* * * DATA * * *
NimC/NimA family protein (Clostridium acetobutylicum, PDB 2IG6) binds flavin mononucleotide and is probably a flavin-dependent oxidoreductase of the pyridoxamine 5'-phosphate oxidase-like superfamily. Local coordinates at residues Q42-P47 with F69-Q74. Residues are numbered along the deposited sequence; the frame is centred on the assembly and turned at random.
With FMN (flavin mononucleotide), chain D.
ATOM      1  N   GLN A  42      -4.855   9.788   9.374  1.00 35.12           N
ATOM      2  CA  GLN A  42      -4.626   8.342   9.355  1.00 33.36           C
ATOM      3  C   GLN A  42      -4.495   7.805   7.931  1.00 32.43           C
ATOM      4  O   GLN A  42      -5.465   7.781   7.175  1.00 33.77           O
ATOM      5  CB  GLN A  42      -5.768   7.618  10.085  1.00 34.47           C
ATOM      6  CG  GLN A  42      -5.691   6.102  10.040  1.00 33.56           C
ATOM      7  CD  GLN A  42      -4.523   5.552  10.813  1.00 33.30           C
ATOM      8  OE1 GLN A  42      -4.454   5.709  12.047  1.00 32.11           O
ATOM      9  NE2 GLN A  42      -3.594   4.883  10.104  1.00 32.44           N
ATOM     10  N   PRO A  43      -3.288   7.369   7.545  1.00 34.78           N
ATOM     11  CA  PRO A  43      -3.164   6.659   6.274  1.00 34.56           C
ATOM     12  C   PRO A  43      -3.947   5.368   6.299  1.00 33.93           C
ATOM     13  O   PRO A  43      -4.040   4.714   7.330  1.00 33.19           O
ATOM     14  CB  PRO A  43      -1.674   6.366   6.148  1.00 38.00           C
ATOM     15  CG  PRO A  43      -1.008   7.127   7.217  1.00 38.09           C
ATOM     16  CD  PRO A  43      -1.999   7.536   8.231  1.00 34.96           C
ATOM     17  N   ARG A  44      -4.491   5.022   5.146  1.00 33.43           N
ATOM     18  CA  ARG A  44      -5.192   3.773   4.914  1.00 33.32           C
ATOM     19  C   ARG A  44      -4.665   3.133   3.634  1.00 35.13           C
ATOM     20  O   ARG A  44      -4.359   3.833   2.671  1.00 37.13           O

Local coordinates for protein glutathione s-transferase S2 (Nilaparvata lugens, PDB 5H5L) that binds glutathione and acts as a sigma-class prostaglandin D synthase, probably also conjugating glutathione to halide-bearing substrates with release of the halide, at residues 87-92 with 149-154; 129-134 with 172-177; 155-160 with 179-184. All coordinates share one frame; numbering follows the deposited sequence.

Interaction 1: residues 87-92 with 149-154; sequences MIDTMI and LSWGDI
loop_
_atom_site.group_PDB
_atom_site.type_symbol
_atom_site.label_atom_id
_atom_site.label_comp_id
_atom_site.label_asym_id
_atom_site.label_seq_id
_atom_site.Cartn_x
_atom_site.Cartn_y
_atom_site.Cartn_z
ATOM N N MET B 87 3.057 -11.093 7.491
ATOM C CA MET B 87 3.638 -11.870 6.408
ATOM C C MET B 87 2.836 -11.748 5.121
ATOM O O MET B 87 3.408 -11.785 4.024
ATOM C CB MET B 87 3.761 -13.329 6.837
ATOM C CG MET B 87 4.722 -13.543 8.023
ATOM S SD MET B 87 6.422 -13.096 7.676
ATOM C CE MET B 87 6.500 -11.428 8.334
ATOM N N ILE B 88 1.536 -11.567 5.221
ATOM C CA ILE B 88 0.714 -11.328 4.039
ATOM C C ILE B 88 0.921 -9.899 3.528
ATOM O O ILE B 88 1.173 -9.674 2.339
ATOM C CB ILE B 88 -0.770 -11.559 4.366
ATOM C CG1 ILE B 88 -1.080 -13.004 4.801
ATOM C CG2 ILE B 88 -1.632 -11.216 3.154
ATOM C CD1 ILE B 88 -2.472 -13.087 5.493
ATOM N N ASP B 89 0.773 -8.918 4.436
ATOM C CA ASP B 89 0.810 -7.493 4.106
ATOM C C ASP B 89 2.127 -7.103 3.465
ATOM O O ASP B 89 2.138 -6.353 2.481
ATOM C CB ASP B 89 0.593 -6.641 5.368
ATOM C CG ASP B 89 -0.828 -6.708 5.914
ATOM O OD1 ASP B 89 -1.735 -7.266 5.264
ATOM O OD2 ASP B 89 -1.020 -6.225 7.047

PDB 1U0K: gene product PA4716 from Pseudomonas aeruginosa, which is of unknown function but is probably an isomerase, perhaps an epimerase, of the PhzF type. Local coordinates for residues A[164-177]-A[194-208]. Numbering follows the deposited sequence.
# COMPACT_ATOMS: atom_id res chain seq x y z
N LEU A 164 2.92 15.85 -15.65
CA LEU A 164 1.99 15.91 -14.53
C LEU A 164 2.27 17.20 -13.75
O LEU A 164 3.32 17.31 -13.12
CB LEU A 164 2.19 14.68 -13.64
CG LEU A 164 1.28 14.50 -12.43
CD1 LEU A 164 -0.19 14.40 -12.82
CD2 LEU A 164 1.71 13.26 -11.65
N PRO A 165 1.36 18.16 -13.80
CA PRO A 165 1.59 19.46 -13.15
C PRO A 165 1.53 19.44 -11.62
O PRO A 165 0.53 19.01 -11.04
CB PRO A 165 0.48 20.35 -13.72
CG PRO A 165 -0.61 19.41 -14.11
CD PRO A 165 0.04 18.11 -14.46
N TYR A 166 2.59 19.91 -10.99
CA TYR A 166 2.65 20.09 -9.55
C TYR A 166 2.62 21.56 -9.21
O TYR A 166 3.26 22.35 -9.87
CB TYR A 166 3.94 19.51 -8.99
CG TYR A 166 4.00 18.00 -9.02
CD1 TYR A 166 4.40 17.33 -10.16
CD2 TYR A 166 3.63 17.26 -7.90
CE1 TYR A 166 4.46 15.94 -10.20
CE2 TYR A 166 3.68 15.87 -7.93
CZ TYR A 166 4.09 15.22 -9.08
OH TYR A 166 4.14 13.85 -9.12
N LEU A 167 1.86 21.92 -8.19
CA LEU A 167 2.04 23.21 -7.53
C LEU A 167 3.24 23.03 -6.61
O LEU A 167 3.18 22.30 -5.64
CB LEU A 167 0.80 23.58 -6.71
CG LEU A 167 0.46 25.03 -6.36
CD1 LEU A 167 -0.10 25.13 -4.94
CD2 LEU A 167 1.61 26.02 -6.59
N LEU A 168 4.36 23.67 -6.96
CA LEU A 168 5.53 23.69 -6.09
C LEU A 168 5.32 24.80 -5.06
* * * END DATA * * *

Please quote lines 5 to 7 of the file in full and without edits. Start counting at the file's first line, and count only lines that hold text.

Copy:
ATOM      3  C   GLN A  42      -4.495   7.805   7.931  1.00 32.43           C
ATOM      4  O   GLN A  42      -5.465   7.781   7.175  1.00 33.77           O
ATOM      5  CB  GLN A  42      -5.768   7.618  10.085  1.00 34.47           C